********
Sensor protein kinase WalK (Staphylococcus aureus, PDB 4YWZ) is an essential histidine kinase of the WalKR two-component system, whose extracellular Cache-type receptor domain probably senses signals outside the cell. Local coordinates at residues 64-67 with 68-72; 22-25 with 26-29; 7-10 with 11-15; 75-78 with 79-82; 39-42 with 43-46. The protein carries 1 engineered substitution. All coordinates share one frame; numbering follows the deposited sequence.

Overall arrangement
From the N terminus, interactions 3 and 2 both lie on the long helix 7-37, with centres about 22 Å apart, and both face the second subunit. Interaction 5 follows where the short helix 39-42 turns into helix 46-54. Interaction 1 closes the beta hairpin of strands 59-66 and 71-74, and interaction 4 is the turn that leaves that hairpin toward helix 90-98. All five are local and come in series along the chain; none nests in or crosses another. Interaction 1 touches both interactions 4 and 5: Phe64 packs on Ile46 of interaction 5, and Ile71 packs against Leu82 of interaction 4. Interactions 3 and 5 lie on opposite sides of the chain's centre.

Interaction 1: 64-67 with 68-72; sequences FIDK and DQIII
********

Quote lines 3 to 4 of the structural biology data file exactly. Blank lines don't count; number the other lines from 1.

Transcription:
From the N terminus, interactions 3 and 2 both lie on the long helix 7-37, with centres about 22 Å apart, and both face the second subunit. Interaction 5 follows where the short helix 39-42 turns into helix 46-54. Interaction 1 closes the beta hairpin of strands 59-66 and 71-74, and interaction 4 is the turn that leaves that hairpin toward helix 90-98. All five are local and come in series along the chain; none nests in or crosses another. Interaction 1 touches both interactions 4 and 5: Phe64 packs on Ile46 of interaction 5, and Ile71 packs against Leu82 of interaction 4. Interactions 3 and 5 lie on opposite sides of the chain's centre.

Interaction 1: 64-67 with 68-72; sequences FIDK and DQIII